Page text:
Wednesday, March 29, 2017

The Writer and the Literary Press: The rejection and the acceptance

Once the best possible short story (or poem) has been written, rewritten and rewritten again, then the best market has been discovered and the submission has been made, we wait. That's right, we wait.

We wait some more.

Seasons change. And we wait. In this waiting process, there are a few things that can happen. First, there is excitement, after all, we've just written the best poem (or short story) and we've let it go out into the literary world. Then the excitement wanes and uncertainty creeps in like a Lovecraft haze slowly infecting us. Did we really write the best piece? Was our cover letter good enough? Did we pick the best magazine for the submission? Are we really fit to be writers? And we wait. We wait some more.

Then comes the answer. There are only two answers. Yes, we want that acceptance letter, “Your piece is perfect for our magazine, and you'll be featured in the next issue.” The acceptance letter will rejuvenate you, energize you, make you sure that every decision you've ever made has been the right decision. But the reality is, the rejection letter is probably on the way, “Thank you for submitting but after careful examination, your piece does not fit out needs at this time, good luck placing elsewhere.” This is the windless sails, the rainy parade that just sucks after the long wait. It is this very feeling that prevents writers from continuing. How very unfortunate.

Getting a rejection letter is the best thing that can possibly happen to you as a writer. Getting a rejection means that you must rewrite the piece. The rejection means that you now have something more to do. The rejection or multiple rejections will force you to concentrate more effort on your piece and it will become the best thing you've ever written. Although a rejection does not feel good, it is the best thing for your piece, for your writing and for your development. Incidentally, a rejection letter was my inspiration to start Umbrella Factory Magazine. In short, rejection is part of the game and if you make it an emotional part of the game you may leave the game. Take that rejection as a good omen and be thankful you still have work to do.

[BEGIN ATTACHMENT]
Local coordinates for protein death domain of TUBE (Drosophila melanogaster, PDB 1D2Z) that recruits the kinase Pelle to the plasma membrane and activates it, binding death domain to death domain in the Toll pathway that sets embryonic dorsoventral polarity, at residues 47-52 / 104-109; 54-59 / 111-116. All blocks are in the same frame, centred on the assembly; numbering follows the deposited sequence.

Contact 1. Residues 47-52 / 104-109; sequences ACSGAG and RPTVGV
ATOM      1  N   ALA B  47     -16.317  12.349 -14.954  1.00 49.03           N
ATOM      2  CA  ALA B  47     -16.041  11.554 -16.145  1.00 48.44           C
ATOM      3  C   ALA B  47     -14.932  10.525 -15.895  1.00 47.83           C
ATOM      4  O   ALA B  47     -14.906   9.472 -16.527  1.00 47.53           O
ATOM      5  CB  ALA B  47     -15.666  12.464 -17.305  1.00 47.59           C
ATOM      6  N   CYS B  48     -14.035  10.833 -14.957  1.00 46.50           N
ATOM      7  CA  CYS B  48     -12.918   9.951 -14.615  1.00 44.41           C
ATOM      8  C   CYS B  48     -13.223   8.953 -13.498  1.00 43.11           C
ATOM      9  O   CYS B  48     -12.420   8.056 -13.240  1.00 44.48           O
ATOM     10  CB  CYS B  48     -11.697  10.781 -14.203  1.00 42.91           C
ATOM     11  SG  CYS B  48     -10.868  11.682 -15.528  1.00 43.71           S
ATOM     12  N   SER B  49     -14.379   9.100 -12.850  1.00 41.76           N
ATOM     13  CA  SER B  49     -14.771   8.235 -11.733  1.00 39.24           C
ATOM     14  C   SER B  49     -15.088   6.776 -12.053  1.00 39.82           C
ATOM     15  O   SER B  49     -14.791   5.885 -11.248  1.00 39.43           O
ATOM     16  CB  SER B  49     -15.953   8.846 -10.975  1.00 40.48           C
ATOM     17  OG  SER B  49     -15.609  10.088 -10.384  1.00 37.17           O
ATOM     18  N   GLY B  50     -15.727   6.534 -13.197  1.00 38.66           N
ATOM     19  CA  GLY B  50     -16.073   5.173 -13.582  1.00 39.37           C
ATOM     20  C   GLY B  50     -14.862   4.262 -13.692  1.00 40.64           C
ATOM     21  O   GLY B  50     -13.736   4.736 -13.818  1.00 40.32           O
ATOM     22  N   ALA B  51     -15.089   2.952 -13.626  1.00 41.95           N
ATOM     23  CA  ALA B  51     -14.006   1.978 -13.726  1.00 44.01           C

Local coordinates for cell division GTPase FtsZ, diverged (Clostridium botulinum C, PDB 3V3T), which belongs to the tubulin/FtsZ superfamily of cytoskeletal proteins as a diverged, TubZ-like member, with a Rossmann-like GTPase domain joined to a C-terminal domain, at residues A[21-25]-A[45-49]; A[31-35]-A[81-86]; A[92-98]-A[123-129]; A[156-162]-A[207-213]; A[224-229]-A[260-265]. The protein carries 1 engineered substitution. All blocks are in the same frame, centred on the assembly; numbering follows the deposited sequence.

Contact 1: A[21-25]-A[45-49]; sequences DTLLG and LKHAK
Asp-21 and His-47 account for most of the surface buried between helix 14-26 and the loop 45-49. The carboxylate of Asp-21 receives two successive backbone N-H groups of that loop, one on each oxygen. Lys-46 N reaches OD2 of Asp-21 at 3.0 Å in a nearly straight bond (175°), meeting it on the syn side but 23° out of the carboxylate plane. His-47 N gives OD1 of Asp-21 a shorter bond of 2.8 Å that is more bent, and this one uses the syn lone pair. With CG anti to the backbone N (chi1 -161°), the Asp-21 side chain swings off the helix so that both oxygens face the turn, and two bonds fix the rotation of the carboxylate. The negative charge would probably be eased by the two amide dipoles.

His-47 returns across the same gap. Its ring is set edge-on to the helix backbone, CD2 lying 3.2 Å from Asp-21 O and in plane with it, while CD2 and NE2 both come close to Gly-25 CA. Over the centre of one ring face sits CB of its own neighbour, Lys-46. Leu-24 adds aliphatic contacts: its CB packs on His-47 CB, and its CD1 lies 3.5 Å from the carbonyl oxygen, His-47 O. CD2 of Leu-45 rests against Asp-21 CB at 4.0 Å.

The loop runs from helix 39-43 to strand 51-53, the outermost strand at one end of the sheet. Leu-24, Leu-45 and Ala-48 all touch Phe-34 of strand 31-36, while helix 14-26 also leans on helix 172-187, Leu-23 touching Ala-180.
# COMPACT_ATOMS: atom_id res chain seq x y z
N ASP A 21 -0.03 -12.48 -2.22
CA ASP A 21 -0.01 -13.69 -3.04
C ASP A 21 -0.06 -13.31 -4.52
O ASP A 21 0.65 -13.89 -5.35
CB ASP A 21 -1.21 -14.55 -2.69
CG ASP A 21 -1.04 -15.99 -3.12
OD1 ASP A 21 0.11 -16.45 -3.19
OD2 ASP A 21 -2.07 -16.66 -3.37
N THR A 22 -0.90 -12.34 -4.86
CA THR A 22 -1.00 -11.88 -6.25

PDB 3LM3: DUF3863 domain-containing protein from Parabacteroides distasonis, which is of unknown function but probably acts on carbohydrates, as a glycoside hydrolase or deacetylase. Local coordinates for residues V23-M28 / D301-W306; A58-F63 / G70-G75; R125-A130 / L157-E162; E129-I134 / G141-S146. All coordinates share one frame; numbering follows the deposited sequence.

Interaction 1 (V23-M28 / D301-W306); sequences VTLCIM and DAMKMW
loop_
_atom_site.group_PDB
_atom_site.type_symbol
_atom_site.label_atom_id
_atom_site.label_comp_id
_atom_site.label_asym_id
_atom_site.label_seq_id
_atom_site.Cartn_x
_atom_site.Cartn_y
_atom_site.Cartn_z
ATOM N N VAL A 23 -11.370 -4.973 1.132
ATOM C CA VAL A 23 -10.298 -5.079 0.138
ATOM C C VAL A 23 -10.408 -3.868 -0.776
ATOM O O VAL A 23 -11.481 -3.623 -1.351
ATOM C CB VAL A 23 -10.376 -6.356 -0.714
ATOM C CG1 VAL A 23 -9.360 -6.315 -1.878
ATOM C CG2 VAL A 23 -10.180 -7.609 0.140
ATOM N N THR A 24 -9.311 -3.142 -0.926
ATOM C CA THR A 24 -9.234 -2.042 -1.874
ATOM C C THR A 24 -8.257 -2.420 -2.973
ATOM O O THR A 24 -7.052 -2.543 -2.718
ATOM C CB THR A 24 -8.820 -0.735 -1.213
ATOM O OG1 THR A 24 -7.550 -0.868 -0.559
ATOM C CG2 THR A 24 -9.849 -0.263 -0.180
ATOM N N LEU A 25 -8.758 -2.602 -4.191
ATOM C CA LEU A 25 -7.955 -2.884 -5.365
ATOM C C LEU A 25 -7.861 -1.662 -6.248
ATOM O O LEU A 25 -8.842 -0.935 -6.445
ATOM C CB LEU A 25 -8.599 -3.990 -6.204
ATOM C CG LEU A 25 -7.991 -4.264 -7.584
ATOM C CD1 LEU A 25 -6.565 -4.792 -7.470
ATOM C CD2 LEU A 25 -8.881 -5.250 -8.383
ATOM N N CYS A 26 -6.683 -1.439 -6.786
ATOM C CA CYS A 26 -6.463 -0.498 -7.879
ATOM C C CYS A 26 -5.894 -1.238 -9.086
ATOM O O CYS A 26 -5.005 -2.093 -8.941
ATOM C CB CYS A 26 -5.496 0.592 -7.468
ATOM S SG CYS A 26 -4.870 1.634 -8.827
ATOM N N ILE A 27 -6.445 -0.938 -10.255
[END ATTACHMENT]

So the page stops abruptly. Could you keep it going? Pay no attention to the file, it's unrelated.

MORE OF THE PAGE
The acceptance is another thing altogether. The acceptance means a publication, which is great. It also means that your poem or story has reached its peak, its climax, its over, you never have to look at that piece again. You have found an editor who likes your work and wants to give it over to readership. Great. Good. That's it.

At this stage, please just do what an editor wants you to do. The worst thing a writer can do to an editor is to make major changes to a piece AFTER it's been accepted. Worse still, is wanting to make changes after the piece has been published. Thank an editor and move on. If the editor wants changes, just do it and know that the editor may know something that you do not. The story still belongs to you, it always will. Don't fret small changes. And do not, under any circumstance, suggest a major overhaul after acceptance.

When you get a publication there are still things that need doing. First, you must tell everyone you know about it. You must get as many readers as you can, not only for your piece, but for the magazine in total. You must connect with the editors and the other writers. Follow their blogs. Make professional contacts with them via LinkedIn or the like. Stop at nothing to promote other writers, the magazine that published you and be shameless in the promotion of yourself.

Now, update your CV. If you have a writer's blog, and I think you should, create links to your story. Update your third person bio. And get the next piece off to the next magazine.

Continue the process, and never stop.

Next time: The Conclusion: my results and some helpful links.

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